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Losers, The Rag Factory – Review

Pros: This show features effective set-design and interactive fun, and takes place in quirky venue just off Brick Lane.

Cons: The theme is rather outdated, the pace of the show is relentless and there were numerous tech problems.

Pros: This show features effective set-design and interactive fun, and takes place in quirky venue just off Brick Lane. Cons: The theme is rather outdated, the pace of the show is relentless and there were numerous tech problems. Losers is a new comedy drama about four university drop-outs with the burning desire to become reality TV stars. After fruitless attempts to find fame on The X-Factor, Bake Off and even Extreme Couponing, Arthur, Rachel, Sophie and Will decide to create their own game-show audition piece. As the four battle it out over a series of increasingly ridiculous challenges, the…

Summary

Rating

Poor

A relatively amateur first try for a new production company. But, with some fun audience interaction and set in a quirky venue just of Brick Lane, Losers isn't a bad night out.

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Losers is a new comedy drama about four university drop-outs with the burning desire to become reality TV stars. After fruitless attempts to find fame on The X-Factor, Bake Off and even Extreme Couponing, Arthur, Rachel, Sophie and Will decide to create their own game-show audition piece. As the four battle it out over a series of increasingly ridiculous challenges, the audience judges who’s the most talented, who has the best bum and who’s the most tragic.

The problem is, the theme’s a bit 2007. Current television audiences prefer structured reality shows, like Made in Chelsea and Towie. The X-Factor‘s viewing figures have long been in decline and Big Brother has been banished to the dreaded Channel Five. The ‘I’d do anything for fame’-phenomenon no longer needs mocking; it’s been a parody of itself for a good while now. In Losers much of the humour is based on shock-factor jokes. At one stage, Arthur pretends to smash Sophie’s phone. In another scene, he and Sophie drink a disgusting smoothie; quite literally a cheap gag. There are, however, laugh out loud moments too. Will’s Beyoncé routine, performed in nothing but his underpants, is a great example of well-timed physical comedy that had me in fits of giggles.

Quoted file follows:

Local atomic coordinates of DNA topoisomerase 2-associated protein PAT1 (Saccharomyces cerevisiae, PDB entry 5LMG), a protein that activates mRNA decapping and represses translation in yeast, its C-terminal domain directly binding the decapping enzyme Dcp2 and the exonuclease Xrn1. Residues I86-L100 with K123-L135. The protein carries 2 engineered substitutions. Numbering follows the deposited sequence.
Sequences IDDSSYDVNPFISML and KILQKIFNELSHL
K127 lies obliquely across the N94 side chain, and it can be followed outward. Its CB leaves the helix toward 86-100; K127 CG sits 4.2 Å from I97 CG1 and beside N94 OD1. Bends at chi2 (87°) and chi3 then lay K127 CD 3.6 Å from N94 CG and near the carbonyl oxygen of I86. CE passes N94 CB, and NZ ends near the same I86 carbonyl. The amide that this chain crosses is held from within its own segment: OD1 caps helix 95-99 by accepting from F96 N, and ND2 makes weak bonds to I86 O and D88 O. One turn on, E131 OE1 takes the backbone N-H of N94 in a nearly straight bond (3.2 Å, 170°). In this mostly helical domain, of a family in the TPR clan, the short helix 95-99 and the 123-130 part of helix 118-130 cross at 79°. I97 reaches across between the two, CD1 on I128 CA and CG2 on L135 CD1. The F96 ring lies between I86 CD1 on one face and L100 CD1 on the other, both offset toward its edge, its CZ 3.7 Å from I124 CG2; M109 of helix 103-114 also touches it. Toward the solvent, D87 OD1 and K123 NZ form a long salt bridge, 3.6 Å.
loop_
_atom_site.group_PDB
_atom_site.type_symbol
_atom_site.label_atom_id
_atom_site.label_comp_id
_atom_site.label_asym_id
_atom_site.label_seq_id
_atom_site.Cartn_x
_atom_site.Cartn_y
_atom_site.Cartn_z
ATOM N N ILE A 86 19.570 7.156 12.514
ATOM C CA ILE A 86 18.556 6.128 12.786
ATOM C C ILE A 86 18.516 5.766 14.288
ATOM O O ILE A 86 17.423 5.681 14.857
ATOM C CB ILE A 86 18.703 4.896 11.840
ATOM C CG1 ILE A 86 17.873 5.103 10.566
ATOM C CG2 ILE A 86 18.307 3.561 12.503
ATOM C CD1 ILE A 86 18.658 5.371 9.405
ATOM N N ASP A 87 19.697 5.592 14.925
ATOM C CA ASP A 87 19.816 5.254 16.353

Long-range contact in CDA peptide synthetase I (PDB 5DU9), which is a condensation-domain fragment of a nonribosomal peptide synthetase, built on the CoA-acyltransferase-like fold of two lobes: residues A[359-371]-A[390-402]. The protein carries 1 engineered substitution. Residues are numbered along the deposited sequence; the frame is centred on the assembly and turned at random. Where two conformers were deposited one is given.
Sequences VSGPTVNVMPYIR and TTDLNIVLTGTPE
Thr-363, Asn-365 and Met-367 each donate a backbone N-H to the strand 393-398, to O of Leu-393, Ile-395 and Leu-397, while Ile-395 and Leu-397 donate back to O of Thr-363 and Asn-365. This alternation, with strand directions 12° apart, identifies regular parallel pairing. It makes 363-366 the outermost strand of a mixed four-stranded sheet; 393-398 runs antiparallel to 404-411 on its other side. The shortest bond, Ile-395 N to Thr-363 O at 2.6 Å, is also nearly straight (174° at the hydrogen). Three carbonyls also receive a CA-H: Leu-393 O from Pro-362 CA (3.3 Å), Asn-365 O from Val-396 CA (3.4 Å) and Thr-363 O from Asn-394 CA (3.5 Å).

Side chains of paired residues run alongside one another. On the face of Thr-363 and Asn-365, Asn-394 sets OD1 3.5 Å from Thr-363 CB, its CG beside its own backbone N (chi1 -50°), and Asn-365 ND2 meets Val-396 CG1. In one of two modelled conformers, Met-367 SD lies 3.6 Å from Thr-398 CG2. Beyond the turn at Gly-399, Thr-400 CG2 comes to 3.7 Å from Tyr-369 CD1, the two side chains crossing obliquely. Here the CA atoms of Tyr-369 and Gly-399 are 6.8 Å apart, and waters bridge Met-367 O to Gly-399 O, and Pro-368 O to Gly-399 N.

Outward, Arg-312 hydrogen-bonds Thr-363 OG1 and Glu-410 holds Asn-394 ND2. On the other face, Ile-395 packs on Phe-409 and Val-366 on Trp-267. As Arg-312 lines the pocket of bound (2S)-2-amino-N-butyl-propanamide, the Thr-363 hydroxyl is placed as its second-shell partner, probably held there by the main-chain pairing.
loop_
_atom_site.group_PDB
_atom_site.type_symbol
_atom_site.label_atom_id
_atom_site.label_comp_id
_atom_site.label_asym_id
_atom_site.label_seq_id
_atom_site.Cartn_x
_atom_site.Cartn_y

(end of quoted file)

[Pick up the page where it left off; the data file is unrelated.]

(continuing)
The show’s structure also proved problematic. While a lot can be said for maintaining high energy, and the dynamic pace certainly suits the show, this performance is relentless. As one hyped-up challenge after the next battered the audience, my enthusiasm began to wane. Nevertheless, Tit4Twat (I’m not being rude, this really is the production company’s name) did hold the crowd’s attention throughout. After each challenge, we used a handset to vote for a winner. I found myself watching the challenges closely and had a giggle at the results. The cast fluently reacted to the audience’s judgements, never letting slip that they had an array of possibilities up their sleeve. Relying so heavily on technology, however, does have its perils and sure enough, the handset voter system failed on multiple occasions. The cast were able to save the performance once, but had clearly run out of ideas by the second tech failure. I can’t help feeling that, with such tech issues being so predictable, the crew really should have had a bit more of a back up plan.

Losers obviously had some issues. But Tit4Twat are a brand new production company, fresh out of university, and I’m comparing them to some pretty established pros on the London theatre scene. Losers certainly exhibits some promise for its young crew. The set design, for example, is very effective: colour coded boxes and costumes form a simple and consistent theme. The stage does indeed look like a make-shift game show set, and the simple yet bold props allow for fluid shifts from one dynamic scene to the next. I was also impressed by Sophie Thompson’s acting. She shows strong characterisation throughout, effectively portrays a range of emotions and confidently hops from comic to serious. I’m sure Tit4Twat will learn a lot from their first professional show.

If you’re looking for new talent, or fancy exploring the more amateur side of London theatre, there are far worse places to go than the Rag Factory. This quirky venue sits just off Brick Lane. I wouldn’t say no to an evening of new drama, a great curry and a few drinks.

Devised and produced by: Tit4Twat
Booking Information: This show has now completed its run.

About Hannah Blythe

Hannah Blythe
Fresh from university, Hannah moved to London this September to work for a think tank. Does that make her one of those dreaded career politicians we've heard about...? Anyway, Hannah has written for various arts sites, and began her reviewing career at the Edinburgh Fringe. She is now keen to make the most the most of the Big City. For a stand-up obsessive and long-time theatre fan, this involves seeing as many shows, gigs and performances as possible. And when she's not in a theatre, she can often be found running round a squash court.